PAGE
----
Why has there been a relatively sudden demand spike for dry bulk shipping since June 2013? The origins lead directly back to an “Unofficial Economic Stimulus” plan instituted by Premier Li Keqiang of China.
It has been reported in Forbes and other publications that during the first two weeks of August, Chinese Premier Li Keqiang silently instituted a new round of economic stimulus in what a senior official at the state-owned China Development Bank has called an “Unofficial Economic Stimulus”. The economic plan delivers funds to key provinces and cities through the country’s banking system instead of making direct fiscal disbursements.
The Chinese Central Government has thus far delivered the new round of “Unofficial Economic Stimulus” through two state banks. China Development Bank (“CDB”) is making large infrastructure loans to three provinces, Hebei, Jiangsu, and Qinghai. Hebei will use the capital for slum renewal and an airport development; Jiangsu’s funds will be used to further urban infrastructure and the province’s regional transport network; and the funds for Qinghai will be invested in roads, railways and waterways.
The South China Morning Post has described the capital expenditures as “the latest sign of an effort by Beijing to prop up growth with targeted bursts of lending”. Another loan agreement signed between the Agricultural Bank of China and the Shanghai city government provided 250 billion yuan to establish a “Hong Kong-like free-trade zone” and build Shanghai Disneyland. This loan is equal to 12.5% Shanghai’s GDP for 2012.
Even though Premier Li Keqiang has previously stated that as long remains in a stable growth pattern, the Chinese Government would not institute an economic stimulus program, he recently elaborated further in a manner that ”put a line in the sand”. On July 9th he stated, “Economic operations should be managed in such a way that ensures that the growth rate, employment and other indicators don’t slip below the lower limit and inflation does not exceed the upper limit.” On July 23rd, Premier Li Keqiang further stated his “bottom line” for growth was 7%.
The Chinese National Bureau of Statistics maintains that China grew 7.5% in the second quarter of 2013, thus it would appear the Premier sees little need for the Chinese Government to inject additional capital into the economic system unless the reported GDP statistic is fictitious or the economy is continuing to fall towards the 7% GDP growth rate.
However, analysts have reported the Chinese Central Government has been flooding the economy with money, at least, since early July. J Capital Research’s Anne Stevenson-Yang notes that, “There is a genuine acceleration in infrastructure spending and many announcements about how the government will accelerate ‘slum renovation’, water projects, and roads.” Ms. Yang further highlights there have also been an increase in risky loans, those to already overleveraged local government financing vehicles (“LGFVs”).
While economic stimulus is considered an enemy of the economic structural reforms that are necessary for China’s economy, Premier Li Keqiang’s actions at the end of June 2013 enabling a bailout of China largest lender, Industrial and Commercial Bank of China (“ICBBC”), the deleveraging programs and the economic reforms the Chinese Central Government had also put in place earlier in the year were “thrown out the window”. It appears that fundamental economic reform will again be postponed.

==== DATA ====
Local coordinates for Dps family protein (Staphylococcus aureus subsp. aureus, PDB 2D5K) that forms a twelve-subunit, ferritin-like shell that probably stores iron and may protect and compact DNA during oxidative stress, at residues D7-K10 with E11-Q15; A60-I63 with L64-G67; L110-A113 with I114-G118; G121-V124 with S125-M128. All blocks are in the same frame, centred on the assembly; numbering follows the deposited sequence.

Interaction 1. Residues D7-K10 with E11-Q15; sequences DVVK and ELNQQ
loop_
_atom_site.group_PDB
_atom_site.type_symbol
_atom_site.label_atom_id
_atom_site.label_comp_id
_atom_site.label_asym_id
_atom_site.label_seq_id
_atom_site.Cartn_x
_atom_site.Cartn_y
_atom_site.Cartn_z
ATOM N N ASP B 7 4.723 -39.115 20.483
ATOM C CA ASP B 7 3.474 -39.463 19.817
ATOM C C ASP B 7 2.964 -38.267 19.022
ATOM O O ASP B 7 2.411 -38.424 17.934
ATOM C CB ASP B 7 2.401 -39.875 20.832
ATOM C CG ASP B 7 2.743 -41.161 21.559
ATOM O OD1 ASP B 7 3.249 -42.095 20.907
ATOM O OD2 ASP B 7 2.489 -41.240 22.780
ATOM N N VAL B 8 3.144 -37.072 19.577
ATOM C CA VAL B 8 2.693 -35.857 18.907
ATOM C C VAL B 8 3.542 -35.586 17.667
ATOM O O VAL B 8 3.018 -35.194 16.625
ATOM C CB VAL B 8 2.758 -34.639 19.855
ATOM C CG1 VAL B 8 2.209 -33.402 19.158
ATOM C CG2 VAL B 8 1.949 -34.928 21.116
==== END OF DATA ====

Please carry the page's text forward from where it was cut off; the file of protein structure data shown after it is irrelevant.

Over the course of the last decade, the U.S. has relied on the “Greenspan Put” and the “Bernanke Put”.
Supported by the U.S. Federal Reserve, each time the economy experienced a negative wealth effect, “cowboys in white hats” and lots of money “rolled into town to save the day.” As with its economic stimulus package in 2008, it is clear China has again established within its Central Government a new savior, the Premier Li ”Keqiang Put”. Given the challenges that exist within China’s banking system and the amount of non-performing loans (“NPLs”) and required deleveraging of its real estate sector, the “Keqiang Put” will be required to be massive and expose the Chinese economy to substantial long-term financial risks.
The “Unofficial Economic Stimulus” program has had an immediate effect. The amount of steel for infrastructure overtook steel used in housing recently, an indication that government stimulus, not property construction, is now driving growth and charterers have caused enquires for ships and rates for dry bulk shipping to increase.
The question is whether the current “Unofficial Economic Stimulus” program will be enough to prevent further dry bulk shipping bankruptcies or just defer the inevitable?
In the meantime, Capesize and Panamax dry bulk shipowners have at least been able to prop themselves up and peek out from their grave to see a little sunlight. Until now, shipowners have surmised the spate of chartering was the result of low inventory levels or a result of ”real” economic expansion. It’s not. This increase demand for shipping is a liquidity driven event caused by the Chinese Central Government’s concern for economic growth.
We should expect more “Ghost Cities” or “Ghost Infrastructure Projects. From the perspective of Jim Chanos, President of Kynikios Associates, shipowners get to run on the “Treadmill to Hell” a little longer.
Image via Friends of Europe, republished under Creative Commons License
Other recent articles posted on the Castalia Advisors’ blog include:
- “China: Demand for Corn / Panamax Spot Weak – Forwards Up Strongly” – Increased China corn imports should increase shipping demand.
- “China: Economic Stimulus / Short-Term Dry Bulk Shipping Impact” – Not because we need more infrastructure development, greater monetary liquidity sparks dry bulk shipping demand.
- “China: ‘Ghost Cities’ – The blog discusses excessive infrastructure development.
- “Of Dynamite Fishing and Whales” – The blog discusses investing in challenging markets.